This is week 15 of the English writing class. It’s the last week of the semester.
ESL Writing Class
Attendance and review (5)
- returned quiz #2 and book report
- last day to hand in writing for feedback
- looked at one question on the final exam
Summary of Writing Assignments Completed in Class
Before the mid term exam
- food story (first week of semester)
- Room 8 (summary and imagination)
- the creative story (from a picture prompt, strong first sentence exercise)
- short story (guy walks into a room, add missing information)
- 4 elements (paragraph organisation)
- boat and goat story (word choice, articles)
We also did a couple of text analyses (After 20 Years and Death by Scrabble).
After the mid term exam
- analysis and evaluation of the electric car TV advertisement – argument and counterargument
- alligator river (who is the best and worst person) – argument and warrants
- murder mystery – inquiry method (4 steps, observation and warrants)
- live small – hypothesis and argument
- health and wealth – hypothesis and argument
- business email – customer sales email
Schedule this week
Attendance and review (5)
- Wednesday June 7 is our last class
- Friday June 16 is the final exam (same class room, 10-11am)
Review Syllabus (5)
- Here is the original plan for the class in the syllabus.
Review Final Exam questions (10)
- 50 minutes (maximum)
- 3 questions
- no notes or outside writing allowed in class
- no dictionaries, smartphones or devices of any nature other than a pen, pencil and eraser
- my time estimate for the exam – Q1 20, Q2 10, Q3 10
- Scoring will be based on your ability to write well organized, coherent text that reflects the skills discussed in the 6+1 Writing Traits (including conventions) as well as those related to ideas (i.e. arguments and warrants).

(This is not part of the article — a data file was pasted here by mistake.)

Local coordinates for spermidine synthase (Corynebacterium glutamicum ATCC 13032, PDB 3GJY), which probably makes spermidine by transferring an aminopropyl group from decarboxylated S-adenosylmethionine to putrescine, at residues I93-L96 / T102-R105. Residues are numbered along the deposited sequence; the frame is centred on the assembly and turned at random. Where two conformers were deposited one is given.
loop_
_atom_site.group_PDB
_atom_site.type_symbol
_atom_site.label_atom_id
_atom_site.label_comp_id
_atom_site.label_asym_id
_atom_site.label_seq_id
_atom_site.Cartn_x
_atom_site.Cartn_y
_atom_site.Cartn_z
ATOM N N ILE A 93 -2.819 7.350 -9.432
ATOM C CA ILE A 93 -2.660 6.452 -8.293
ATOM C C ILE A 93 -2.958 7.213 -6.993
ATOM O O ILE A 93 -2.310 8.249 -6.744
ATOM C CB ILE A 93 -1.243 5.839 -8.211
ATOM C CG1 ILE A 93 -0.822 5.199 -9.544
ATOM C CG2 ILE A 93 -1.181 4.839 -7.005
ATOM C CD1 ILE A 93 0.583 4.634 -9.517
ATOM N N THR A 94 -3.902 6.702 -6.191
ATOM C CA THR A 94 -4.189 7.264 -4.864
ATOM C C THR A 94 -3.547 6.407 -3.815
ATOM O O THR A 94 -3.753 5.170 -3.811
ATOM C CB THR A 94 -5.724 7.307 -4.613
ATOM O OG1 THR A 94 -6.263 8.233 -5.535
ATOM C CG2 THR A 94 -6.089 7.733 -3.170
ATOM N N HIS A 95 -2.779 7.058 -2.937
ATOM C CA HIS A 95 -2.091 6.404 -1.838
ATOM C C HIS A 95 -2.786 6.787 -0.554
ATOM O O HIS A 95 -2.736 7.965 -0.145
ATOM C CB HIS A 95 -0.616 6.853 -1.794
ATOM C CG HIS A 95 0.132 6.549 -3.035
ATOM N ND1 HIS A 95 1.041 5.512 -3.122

Question 1 Steve Jobs’ speech analysis
This question check your critical thinking ability.
It asks you to combine all of the writing and thinking skills which we have developed over the semester. That includes the 6+1 Writing Traits as well as arguments and warrants.
This question checks your ability to summarize, analyze, evaluate and contemplate an argument.
The skills required to successfully complete this question are similar to those that you developed by completing previous in class assignments and participating in the feedback process.
Here’s a list of the elements of a well-developed answer:
- summarize, analyze and evaluate the argument and warrant
- consider the implications (e.g. arguments and ideas have impact, so what might happen or change or this one were accepted?)
- what is the counter-argument?
- reflect on the message (e.g. does it have any real meaning for you?)
Why create an exam question like this?
Because it requires students to use different kinds of cognitive (thinking) skills. Learning and using these skills helps students expand the range of things they can learn, understand, judge logically and ultimately create. In other words, improve the quality of life by creating options.
- Your written answer need not follow the order listed above.
- I have provided this question in order to help you prepare properly. The more prep time students have, the higher the quality the answer.
- Students may not bring any paper or notes into the class.
- We will NOT watch the video during the exam. It is your responsibility to watch and study the video before the exam.
- Maximum 4 pages (i.e. two double sided, single spaced pages). I think 2-3 pages should be sufficient.
Question 2 Editing
You will read a short paragraph and find the errors. Rewrite the paragraph with the errors fixed. This question will be similar to the editing questions you saw previously.
Question 3 Short Essay
- In general, people are living better now than in the past.
Develop an argument to discuss a) if this claim is true and b) the possible causes of this trend. Then explain your answer with reasons and details. This answer should be relatively brief, but clear and well organized. Page length – 2 pages maximum (double sided, single spaced).
The purpose of this question is to assess your thinking and writing skills development. You will need to focus on a clear argument, create warrants and present evidence. One of the challenges will be to focus on one idea and avoid writing about too many things or including too much unrelated information.